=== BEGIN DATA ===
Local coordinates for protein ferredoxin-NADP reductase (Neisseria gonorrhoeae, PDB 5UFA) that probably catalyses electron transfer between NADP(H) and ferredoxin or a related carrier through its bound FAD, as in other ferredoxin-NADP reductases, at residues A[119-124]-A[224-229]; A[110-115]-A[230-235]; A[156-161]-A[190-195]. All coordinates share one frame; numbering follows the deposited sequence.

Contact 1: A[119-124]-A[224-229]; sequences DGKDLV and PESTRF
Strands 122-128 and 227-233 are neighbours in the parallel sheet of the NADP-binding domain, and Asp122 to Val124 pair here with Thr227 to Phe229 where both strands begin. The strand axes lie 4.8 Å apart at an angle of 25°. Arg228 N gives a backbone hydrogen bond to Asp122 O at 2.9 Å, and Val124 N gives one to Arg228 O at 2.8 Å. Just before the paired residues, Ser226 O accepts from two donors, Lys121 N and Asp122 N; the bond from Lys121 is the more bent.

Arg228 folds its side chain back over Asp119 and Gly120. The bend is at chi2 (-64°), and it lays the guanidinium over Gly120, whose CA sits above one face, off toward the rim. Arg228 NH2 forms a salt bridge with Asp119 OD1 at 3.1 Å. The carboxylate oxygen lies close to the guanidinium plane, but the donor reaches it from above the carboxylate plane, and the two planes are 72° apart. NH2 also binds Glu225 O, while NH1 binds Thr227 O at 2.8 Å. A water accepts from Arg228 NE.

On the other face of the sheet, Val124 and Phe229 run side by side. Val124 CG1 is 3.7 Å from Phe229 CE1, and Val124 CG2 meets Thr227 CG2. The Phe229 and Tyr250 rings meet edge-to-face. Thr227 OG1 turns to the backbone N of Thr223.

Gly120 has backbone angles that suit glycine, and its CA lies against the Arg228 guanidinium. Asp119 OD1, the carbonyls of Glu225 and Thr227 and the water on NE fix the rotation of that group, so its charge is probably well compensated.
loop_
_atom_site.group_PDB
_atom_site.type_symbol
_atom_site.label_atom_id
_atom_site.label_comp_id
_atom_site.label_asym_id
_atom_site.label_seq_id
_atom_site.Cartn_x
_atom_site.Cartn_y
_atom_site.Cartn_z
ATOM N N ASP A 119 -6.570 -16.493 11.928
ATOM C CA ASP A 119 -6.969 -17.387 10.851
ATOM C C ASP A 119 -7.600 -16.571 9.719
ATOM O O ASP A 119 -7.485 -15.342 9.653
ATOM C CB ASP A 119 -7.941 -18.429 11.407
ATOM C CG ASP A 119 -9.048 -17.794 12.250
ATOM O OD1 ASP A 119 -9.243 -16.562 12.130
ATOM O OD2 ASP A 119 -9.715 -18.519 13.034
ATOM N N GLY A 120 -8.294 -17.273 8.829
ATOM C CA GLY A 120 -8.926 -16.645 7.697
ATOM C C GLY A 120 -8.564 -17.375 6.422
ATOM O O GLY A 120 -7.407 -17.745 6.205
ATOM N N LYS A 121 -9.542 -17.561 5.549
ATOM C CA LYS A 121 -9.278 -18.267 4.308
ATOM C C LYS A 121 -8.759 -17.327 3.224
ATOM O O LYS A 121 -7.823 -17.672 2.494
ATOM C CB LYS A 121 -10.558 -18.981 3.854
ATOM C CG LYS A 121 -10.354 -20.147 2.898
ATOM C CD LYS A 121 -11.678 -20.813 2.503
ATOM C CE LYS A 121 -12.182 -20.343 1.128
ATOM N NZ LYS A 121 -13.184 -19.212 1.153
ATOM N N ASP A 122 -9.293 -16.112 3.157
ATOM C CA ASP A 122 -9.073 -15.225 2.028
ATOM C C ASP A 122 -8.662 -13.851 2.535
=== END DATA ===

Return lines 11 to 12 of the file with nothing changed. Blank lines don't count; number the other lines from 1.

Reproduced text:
_atom_site.label_comp_id
_atom_site.label_asym_id